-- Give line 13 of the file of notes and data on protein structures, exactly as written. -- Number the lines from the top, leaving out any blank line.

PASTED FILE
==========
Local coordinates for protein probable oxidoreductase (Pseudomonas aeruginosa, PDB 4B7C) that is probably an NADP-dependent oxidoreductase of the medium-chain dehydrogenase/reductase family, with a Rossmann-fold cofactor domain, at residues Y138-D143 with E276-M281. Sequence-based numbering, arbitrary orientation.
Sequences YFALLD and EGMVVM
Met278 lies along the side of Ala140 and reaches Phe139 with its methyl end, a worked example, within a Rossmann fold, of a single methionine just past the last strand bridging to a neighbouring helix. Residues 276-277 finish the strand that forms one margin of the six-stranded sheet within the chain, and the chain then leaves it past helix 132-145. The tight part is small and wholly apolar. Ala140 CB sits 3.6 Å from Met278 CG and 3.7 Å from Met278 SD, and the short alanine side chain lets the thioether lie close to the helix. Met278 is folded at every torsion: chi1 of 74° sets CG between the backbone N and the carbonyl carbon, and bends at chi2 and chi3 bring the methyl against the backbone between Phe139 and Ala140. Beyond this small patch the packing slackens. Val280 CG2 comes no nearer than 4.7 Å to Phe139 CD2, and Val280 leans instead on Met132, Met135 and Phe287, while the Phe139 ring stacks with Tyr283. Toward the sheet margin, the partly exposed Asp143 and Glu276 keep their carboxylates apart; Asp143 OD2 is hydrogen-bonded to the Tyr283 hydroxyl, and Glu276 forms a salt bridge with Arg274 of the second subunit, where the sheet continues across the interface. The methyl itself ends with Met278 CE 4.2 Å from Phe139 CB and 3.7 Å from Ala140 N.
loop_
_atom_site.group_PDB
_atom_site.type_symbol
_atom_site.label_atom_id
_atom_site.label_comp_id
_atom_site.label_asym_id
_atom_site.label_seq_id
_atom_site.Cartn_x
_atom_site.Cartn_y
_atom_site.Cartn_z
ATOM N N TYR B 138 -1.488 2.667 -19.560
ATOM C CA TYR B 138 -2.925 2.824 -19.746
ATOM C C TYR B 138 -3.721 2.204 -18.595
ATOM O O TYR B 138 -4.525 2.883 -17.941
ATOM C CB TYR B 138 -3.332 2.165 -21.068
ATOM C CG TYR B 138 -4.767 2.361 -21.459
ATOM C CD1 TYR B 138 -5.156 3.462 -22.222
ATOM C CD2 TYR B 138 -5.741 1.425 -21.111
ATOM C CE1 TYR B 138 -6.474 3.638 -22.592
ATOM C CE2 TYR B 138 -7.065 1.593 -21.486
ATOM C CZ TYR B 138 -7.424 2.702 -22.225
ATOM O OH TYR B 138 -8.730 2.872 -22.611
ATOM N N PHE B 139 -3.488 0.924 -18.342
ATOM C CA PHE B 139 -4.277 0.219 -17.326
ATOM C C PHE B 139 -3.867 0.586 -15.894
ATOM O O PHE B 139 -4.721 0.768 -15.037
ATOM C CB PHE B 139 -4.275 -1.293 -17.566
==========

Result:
_atom_site.Cartn_z